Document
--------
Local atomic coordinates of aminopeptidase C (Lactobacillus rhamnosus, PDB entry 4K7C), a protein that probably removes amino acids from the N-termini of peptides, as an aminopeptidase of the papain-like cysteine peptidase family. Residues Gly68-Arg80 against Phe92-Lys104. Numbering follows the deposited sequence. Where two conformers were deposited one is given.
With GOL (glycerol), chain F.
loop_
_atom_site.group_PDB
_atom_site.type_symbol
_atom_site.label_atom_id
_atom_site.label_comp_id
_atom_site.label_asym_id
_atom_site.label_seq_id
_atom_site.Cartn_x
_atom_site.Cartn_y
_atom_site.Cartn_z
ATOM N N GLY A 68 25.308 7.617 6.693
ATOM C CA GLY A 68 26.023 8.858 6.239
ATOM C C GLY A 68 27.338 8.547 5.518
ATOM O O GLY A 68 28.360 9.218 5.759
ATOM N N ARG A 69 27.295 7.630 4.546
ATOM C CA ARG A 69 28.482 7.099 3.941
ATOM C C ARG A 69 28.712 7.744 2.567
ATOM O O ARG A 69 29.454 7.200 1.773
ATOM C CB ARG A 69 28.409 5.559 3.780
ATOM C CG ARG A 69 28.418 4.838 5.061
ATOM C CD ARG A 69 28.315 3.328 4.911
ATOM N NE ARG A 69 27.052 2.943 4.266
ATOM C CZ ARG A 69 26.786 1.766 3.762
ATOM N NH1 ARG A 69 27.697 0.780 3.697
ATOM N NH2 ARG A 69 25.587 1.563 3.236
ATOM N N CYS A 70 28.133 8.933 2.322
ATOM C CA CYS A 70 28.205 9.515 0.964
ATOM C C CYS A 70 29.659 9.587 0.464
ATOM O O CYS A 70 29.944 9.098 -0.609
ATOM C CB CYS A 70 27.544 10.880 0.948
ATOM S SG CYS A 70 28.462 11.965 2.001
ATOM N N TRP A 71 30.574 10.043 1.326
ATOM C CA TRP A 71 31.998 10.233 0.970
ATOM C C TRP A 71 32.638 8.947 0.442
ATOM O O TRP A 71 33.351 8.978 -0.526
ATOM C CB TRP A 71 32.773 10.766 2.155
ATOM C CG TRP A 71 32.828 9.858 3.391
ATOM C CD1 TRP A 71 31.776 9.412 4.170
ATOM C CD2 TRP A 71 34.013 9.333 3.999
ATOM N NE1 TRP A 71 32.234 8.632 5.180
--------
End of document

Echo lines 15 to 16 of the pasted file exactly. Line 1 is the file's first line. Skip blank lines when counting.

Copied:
ATOM C C GLY A 68 27.338 8.547 5.518
ATOM O O GLY A 68 28.360 9.218 5.759